Of course, it’s easy for a skilled communicator to invent an impressive story. That’s why we ask for lots of context and have the talent walk us through the process. We ask them, “What did YOU do,” to uncover their behaviors & actions. We take our time here and ask the same question repeatedly in the same conversation. That way, there is less risk of distortion or exaggeration, and the interviewee must be specific.
It’s harder to invent an impressive story when we continue to press for details.
Bias, or noise—as Daniel Kahneman, would refer to it—is inherent whenever we make judgements. Carefully considering the evidence is one way to counter the bias.5
When Everyone is a Star
Sometimes, when promoting from within, we will run into a situation where different people share the same story. For example, I led a leadership assessment program for a large transportation and logistics company in North America. A key business challenge revolved around one of their major ports where there were inordinate delays in bringing cargo from the trains to the ships—on average 22 days—which had huge cost implications. The company managed to reduce the turnaround time to a mere eight days through an internal initiative!
During the interviews, eight people all referred to this challenge and success as an example of their operational capabilities. This makes sense because projects of a large magnitude never involve just one person. I then needed to understand what each individual actually did—what their individual actions and initiatives were—not what their team did. We kept presenting the same questions: What was YOUR role, what did you DO? Because we continued to press for details during the interview, it became harder to provide accurate information unless one was closely involved in solving the problem.
The good news is that the people who’ve done the work will shine. And in this case, they certainly stood out by the end of the interview.
Predicting Future Performance
The most significant predictor of future performance is past behavior.
At CEO.works, we use a robust scoring methodology, and the key metrics are relevance and impact. Vague actions and outcomes simply won’t pass the test. They might sound nice and move the interview along quickly, but they are not a good predictor of success.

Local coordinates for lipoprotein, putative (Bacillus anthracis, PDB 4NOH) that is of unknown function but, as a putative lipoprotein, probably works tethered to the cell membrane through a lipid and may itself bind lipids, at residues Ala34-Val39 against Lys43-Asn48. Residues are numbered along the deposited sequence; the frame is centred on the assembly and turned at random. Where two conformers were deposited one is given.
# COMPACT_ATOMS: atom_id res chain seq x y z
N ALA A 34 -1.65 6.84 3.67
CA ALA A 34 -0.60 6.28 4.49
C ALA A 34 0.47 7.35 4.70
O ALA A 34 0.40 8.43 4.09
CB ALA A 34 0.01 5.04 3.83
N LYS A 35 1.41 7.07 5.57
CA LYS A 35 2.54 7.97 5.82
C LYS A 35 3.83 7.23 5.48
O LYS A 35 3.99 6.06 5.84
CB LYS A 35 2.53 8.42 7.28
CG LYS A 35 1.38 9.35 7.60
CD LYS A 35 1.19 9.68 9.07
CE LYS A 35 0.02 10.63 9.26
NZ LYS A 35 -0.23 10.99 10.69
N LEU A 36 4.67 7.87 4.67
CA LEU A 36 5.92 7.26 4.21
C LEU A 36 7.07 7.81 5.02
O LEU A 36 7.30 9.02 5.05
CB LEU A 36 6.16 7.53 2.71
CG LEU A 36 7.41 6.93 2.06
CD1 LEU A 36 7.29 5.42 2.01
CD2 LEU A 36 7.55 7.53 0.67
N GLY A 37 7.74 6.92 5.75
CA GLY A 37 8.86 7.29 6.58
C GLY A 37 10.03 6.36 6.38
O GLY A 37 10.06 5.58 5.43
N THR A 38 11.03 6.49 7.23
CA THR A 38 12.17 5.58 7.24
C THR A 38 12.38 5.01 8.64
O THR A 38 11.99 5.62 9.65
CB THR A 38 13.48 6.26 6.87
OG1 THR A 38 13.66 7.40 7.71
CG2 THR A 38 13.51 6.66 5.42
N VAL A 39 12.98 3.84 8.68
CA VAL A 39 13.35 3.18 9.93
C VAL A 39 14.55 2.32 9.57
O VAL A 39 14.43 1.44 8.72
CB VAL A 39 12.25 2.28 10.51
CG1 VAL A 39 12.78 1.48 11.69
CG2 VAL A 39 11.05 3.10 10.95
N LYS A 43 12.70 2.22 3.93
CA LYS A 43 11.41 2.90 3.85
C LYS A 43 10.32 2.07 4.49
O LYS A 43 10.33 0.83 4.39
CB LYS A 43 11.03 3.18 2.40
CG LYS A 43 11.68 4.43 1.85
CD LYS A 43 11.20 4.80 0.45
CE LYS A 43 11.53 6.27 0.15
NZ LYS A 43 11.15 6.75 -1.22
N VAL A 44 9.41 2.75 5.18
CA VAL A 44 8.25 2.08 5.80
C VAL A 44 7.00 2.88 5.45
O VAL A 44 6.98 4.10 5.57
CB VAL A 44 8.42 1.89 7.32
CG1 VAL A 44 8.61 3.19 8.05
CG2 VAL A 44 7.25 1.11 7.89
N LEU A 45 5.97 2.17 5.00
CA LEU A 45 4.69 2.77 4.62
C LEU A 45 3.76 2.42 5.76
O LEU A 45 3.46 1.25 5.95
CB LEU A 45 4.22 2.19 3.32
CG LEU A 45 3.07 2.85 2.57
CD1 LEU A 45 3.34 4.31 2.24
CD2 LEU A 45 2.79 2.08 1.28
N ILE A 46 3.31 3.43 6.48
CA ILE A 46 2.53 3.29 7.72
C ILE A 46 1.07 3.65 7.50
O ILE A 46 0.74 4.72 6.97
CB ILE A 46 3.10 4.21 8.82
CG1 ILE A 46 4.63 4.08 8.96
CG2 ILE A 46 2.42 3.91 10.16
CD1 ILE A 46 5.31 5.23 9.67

For example, we often come across this interview scenario that I’ve simplified for your amusement:
HR: Give me your best example of when you had to deal with a motivation issue.
Talent A: The business wasn’t winning in the marketplace, and there was a general despondency. So I worked to understand the vision of the business, our competitive differentiators, then used that to clarify the roles for the team. We had a team off-site where we identified areas of collaboration and conflict and worked through those. At our following review, not only were the engagement scores higher, but my team’s financial results had significantly improved.
Talent B: Oh, we had a motivational issue, so I worked with HR to create team events. I think motivation was better after that.
Which story is more relevant and reveals a measurable impact? If we have a JTBD that requires the ability to inspire and motivate employees, it should be obvious which candidate is a better fit.
The Bonus to Hiring for Competence
Not only does using a rigorous, metric-based hiring process increase the chances of successfully creating value, but it also has a hidden benefit for both organizations and talent.
This process weeds out overly-confident candidates and organically opens the door to creating an environment of diversity. Women, people of color, those with disabilities, and other minority groups who bring valuable capabilities and experience are too frequently overlooked in the traditional hiring process.
Now, if you want your interviewee to take you on a lovely ride, just ask the worst interview question ever:
Tell me a bit about yourself.